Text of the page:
I'm using Varnish and I'm not quite sure if I should also remove the Server: nginx HTTP header. Why do someone needs to know that I'm using NGINX? Is it ok to remove this HTTP header from the response or is it needed somewhere? From a security perspective it's probably better to do so?

  • I just remove the Server and similar headers. The server header is pretty meaningless anyway then a request might go through a series of load-balancers, caches, reverse proxies and middleware. – Cameron Kerr Aug 10 '18 at 22:33
  • Yes, why should you reveal more information than needed, no matter if it "security by obscurity". – manifestor Aug 11 '18 at 8:12

RFC 7231 says about the Server header:

An origin server MAY generate a Server field in its responses.

MAY is interpreted as in RFC 2119:

  1. MAY This word, or the adjective "OPTIONAL", mean that an item is truly optional. One vendor may choose to include the item because a particular marketplace requires it or because the vendor feels that it enhances the product while another vendor may omit the same item. An implementation which does not include a particular option MUST be prepared to interoperate with another implementation which does include the option, though perhaps with reduced functionality. In the same vein an implementation which does include a particular option MUST be prepared to interoperate with another implementation which does not include the option (except, of course, for the feature the option provides.)

It is therefore perfectly fine to restrict or remove the Server response header. Of course it's a good idea to be aware of what you might be giving up by doing so. For that, go back to RFC 7231:

The "Server" header field contains information about the software used by the origin server to handle the request, which is often used by clients to help identify the scope of reported interoperability problems, to work around or tailor requests to avoid particular server limitations, and for analytics regarding server or operating system use. An origin server MAY generate a Server field in its responses.

Server = product *( RWS ( product / comment ) )

The Server field-value consists of one or more product identifiers, each followed by zero or more comments (Section 3.2 of [RFC7230]), which together identify the origin server software and its significant subproducts. By convention, the product identifiers are listed in decreasing order of their significance for identifying the origin server software. Each product identifier consists of a name and optional version, as defined in Section 5.5.3.


Server: CERN/3.0 libwww/2.17

An origin server SHOULD NOT generate a Server field containing needlessly fine-grained detail and SHOULD limit the addition of subproducts by third parties. Overly long and detailed Server field values increase response latency and potentially reveal internal implementation details that might make it (slightly) easier for attackers to find and exploit known security holes.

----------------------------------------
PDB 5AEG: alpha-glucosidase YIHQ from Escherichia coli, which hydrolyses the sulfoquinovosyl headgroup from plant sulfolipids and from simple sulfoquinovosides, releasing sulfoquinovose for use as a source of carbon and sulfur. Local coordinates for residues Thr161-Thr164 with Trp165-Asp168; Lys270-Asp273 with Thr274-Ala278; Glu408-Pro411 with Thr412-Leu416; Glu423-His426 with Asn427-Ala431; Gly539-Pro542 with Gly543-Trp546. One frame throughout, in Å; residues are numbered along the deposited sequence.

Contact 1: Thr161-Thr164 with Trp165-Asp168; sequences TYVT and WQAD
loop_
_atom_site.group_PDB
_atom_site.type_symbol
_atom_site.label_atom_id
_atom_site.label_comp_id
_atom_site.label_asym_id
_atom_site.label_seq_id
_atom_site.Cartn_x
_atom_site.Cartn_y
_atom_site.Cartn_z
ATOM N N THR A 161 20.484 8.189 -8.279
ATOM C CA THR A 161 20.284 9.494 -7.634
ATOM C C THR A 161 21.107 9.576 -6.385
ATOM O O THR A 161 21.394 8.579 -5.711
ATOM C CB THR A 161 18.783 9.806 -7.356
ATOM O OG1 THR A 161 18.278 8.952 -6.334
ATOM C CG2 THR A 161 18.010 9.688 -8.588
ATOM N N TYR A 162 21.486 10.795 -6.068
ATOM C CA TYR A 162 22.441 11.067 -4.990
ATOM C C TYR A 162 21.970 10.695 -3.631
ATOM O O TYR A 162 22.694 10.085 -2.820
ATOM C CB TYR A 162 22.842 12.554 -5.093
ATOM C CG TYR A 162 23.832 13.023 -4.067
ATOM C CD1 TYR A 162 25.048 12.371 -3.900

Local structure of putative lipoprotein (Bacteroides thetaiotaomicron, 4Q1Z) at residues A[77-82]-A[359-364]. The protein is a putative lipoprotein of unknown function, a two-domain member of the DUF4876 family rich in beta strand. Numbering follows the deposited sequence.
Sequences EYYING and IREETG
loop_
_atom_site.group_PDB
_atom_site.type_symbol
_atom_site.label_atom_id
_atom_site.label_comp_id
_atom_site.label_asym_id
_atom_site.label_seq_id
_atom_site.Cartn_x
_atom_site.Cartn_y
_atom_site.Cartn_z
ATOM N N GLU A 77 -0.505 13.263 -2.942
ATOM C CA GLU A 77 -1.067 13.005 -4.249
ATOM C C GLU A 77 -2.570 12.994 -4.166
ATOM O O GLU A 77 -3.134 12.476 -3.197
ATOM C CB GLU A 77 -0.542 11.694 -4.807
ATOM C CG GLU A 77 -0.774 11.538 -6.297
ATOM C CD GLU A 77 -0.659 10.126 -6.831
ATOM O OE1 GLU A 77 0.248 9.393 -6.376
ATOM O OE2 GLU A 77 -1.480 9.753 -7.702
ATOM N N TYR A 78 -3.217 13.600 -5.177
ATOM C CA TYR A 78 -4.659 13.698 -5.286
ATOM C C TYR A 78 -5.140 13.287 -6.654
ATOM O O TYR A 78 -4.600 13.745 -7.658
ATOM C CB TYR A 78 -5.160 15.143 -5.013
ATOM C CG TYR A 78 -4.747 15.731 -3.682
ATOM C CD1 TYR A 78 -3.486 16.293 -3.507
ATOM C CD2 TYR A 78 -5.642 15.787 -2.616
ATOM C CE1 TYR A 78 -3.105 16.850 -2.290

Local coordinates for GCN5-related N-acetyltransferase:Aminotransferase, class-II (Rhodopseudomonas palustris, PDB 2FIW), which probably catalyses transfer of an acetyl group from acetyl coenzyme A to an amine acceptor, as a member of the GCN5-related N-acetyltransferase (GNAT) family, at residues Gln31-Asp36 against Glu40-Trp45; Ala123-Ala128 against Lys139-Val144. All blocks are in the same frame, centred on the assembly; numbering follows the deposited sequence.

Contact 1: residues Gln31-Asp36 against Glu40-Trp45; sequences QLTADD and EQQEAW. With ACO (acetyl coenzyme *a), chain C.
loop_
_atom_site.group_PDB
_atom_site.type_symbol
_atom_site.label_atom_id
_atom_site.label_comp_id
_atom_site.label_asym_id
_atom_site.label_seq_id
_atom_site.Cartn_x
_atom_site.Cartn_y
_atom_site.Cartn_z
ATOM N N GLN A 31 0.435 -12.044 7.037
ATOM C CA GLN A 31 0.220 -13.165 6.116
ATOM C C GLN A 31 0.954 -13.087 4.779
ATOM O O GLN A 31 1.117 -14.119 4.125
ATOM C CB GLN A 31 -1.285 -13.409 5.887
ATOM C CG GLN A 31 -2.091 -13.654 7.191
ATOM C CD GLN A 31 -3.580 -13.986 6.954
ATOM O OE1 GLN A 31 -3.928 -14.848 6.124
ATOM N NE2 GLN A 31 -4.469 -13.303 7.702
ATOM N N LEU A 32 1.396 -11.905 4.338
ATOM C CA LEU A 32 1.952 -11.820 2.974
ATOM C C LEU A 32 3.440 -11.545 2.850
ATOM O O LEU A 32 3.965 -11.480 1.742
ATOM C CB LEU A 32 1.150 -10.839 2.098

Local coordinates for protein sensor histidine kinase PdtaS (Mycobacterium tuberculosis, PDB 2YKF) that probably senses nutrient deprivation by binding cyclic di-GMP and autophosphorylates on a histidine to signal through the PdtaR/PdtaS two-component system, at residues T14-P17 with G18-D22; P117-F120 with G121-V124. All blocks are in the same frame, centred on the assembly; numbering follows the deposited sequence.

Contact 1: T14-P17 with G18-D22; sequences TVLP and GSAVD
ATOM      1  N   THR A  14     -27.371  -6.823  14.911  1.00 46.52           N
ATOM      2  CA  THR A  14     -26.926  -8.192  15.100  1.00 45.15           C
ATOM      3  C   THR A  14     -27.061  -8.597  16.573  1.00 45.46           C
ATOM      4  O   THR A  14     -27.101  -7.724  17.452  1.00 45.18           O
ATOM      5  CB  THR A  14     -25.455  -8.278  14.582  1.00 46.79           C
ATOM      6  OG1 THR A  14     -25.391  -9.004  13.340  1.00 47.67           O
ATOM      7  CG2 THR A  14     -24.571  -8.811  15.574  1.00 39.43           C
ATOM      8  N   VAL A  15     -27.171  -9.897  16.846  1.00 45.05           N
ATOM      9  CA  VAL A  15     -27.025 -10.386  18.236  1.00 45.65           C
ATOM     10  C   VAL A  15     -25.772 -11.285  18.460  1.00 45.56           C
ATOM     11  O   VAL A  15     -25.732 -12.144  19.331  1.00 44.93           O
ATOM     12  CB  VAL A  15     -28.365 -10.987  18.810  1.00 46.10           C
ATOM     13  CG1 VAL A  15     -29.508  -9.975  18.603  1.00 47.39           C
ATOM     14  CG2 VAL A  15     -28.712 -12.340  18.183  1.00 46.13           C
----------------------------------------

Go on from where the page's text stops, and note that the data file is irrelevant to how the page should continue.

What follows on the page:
Though in practice, attackers don't really check the Server: header. They just try every security exploit they know of, whether your server gives any indication of being vulnerable or not. Removing the Server: header is a security by obscurity action, and an almost entirely ineffective one. But if it makes you feel better, or you're being told to do it by your boss or an auditor, go for it. Just don't expect it to result in any significant improvement to your security posture.

For example, nmap can identify a web server with fairly good accuracy even when it's configured to not send a Server header at all, or when the header content is completely bogus. Try it yourself with nmap -sV -P0 -p 80,443 <IP address>.


The Server HTTP header only serves one purpose - identification. It is not required anywhere for running your website properly, and by removing it, nothing is going to break.

It reveals the internal server infrastructure, and thus leaks security information that may be useful for potential intrusion.

After gaining knowledge of your web server software, via Server HTTP header, the potential intruder can search your web server's publicly known vulnerabilities. Then they can use this information in conjunction with any other information they might gain (e.g. through scanning) - to build a proper attack vector.

Thus, you may want to remove the Server header altogther, e.g. remove it in nginx.


If you have "server_tokens off" in your config (and it seems you do since there's only 'nginx' and not say 'nginx/1.13.11'), then it's OK to leave things as they are now. The problem could appear if you have a vulnerable version, and a bad person could use this info to exploit the vulnerability, but for that your nginx should be publicly accessible. So in a nutshell, use "server_tokens off;" and do no open nginx port for all IPs but for Varnish only, and you should be safe.

  • Yes, true. But why use server at all? What for? It simply reveals more information than necessary. I don't see any reason to keep that header. – manifestor Aug 10 '18 at 19:59
  • 1
    It's OK to remove it. But it would not be a problem if you leave it. In most real world cases it's there. Anyway it's up to you. – user3120146 Aug 12 '18 at 14:16

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